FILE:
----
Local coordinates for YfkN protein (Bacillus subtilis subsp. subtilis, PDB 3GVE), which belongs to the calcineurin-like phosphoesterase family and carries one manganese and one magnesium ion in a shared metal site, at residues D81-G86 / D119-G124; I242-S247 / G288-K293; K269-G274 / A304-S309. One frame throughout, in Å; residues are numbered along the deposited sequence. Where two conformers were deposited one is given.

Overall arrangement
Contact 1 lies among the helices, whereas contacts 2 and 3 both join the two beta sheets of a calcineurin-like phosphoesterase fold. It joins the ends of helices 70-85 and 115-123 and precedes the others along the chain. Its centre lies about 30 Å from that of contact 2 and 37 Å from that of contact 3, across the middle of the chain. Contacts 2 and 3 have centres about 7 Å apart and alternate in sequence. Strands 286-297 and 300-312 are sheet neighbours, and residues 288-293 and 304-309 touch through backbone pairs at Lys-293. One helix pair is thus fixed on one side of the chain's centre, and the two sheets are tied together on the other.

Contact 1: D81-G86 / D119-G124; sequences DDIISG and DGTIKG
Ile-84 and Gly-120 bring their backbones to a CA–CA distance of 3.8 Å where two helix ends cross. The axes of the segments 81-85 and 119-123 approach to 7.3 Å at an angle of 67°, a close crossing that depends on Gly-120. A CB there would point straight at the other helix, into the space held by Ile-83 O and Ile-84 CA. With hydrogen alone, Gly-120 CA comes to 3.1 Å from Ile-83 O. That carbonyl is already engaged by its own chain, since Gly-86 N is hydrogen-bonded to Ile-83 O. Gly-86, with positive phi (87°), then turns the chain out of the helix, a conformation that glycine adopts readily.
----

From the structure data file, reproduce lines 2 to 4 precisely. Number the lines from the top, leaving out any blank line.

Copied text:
Overall arrangement
Contact 1 lies among the helices, whereas contacts 2 and 3 both join the two beta sheets of a calcineurin-like phosphoesterase fold. It joins the ends of helices 70-85 and 115-123 and precedes the others along the chain. Its centre lies about 30 Å from that of contact 2 and 37 Å from that of contact 3, across the middle of the chain. Contacts 2 and 3 have centres about 7 Å apart and alternate in sequence. Strands 286-297 and 300-312 are sheet neighbours, and residues 288-293 and 304-309 touch through backbone pairs at Lys-293. One helix pair is thus fixed on one side of the chain's centre, and the two sheets are tied together on the other.

Contact 1: D81-G86 / D119-G124; sequences DDIISG and DGTIKG